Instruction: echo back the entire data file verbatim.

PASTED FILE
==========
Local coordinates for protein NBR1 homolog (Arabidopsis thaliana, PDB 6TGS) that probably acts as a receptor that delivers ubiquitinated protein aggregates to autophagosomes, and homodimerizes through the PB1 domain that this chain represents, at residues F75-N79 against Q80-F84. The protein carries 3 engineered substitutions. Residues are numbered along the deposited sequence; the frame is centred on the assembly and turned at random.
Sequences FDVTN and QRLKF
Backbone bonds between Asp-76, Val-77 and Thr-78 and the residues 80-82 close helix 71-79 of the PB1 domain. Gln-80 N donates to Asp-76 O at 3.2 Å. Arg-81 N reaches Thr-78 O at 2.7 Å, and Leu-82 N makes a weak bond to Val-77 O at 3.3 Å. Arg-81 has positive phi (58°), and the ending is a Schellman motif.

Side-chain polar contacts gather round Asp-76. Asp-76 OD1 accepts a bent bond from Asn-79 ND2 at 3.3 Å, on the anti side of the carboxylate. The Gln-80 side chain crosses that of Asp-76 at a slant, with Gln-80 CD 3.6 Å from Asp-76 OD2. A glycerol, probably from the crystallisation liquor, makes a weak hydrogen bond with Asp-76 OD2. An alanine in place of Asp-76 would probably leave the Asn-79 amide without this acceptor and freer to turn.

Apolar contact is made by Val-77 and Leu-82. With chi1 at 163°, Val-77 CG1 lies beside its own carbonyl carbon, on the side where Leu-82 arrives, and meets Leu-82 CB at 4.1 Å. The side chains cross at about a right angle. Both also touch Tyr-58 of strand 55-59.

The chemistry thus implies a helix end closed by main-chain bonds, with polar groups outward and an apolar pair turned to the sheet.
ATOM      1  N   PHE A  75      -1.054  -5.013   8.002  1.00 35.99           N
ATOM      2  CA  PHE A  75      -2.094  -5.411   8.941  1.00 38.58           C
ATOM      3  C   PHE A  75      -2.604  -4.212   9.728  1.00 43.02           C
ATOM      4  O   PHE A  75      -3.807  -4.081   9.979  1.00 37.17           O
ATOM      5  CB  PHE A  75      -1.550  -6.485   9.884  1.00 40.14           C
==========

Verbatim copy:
Local coordinates for protein NBR1 homolog (Arabidopsis thaliana, PDB 6TGS) that probably acts as a receptor that delivers ubiquitinated protein aggregates to autophagosomes, and homodimerizes through the PB1 domain that this chain represents, at residues F75-N79 against Q80-F84. The protein carries 3 engineered substitutions. Residues are numbered along the deposited sequence; the frame is centred on the assembly and turned at random.
Sequences FDVTN and QRLKF
Backbone bonds between Asp-76, Val-77 and Thr-78 and the residues 80-82 close helix 71-79 of the PB1 domain. Gln-80 N donates to Asp-76 O at 3.2 Å. Arg-81 N reaches Thr-78 O at 2.7 Å, and Leu-82 N makes a weak bond to Val-77 O at 3.3 Å. Arg-81 has positive phi (58°), and the ending is a Schellman motif.

Side-chain polar contacts gather round Asp-76. Asp-76 OD1 accepts a bent bond from Asn-79 ND2 at 3.3 Å, on the anti side of the carboxylate. The Gln-80 side chain crosses that of Asp-76 at a slant, with Gln-80 CD 3.6 Å from Asp-76 OD2. A glycerol, probably from the crystallisation liquor, makes a weak hydrogen bond with Asp-76 OD2. An alanine in place of Asp-76 would probably leave the Asn-79 amide without this acceptor and freer to turn.

Apolar contact is made by Val-77 and Leu-82. With chi1 at 163°, Val-77 CG1 lies beside its own carbonyl carbon, on the side where Leu-82 arrives, and meets Leu-82 CB at 4.1 Å. The side chains cross at about a right angle. Both also touch Tyr-58 of strand 55-59.

The chemistry thus implies a helix end closed by main-chain bonds, with polar groups outward and an apolar pair turned to the sheet.
ATOM      1  N   PHE A  75      -1.054  -5.013   8.002  1.00 35.99           N
ATOM      2  CA  PHE A  75      -2.094  -5.411   8.941  1.00 38.58           C
ATOM      3  C   PHE A  75      -2.604  -4.212   9.728  1.00 43.02           C
ATOM      4  O   PHE A  75      -3.807  -4.081   9.979  1.00 37.17           O
ATOM      5  CB  PHE A  75      -1.550  -6.485   9.884  1.00 40.14           C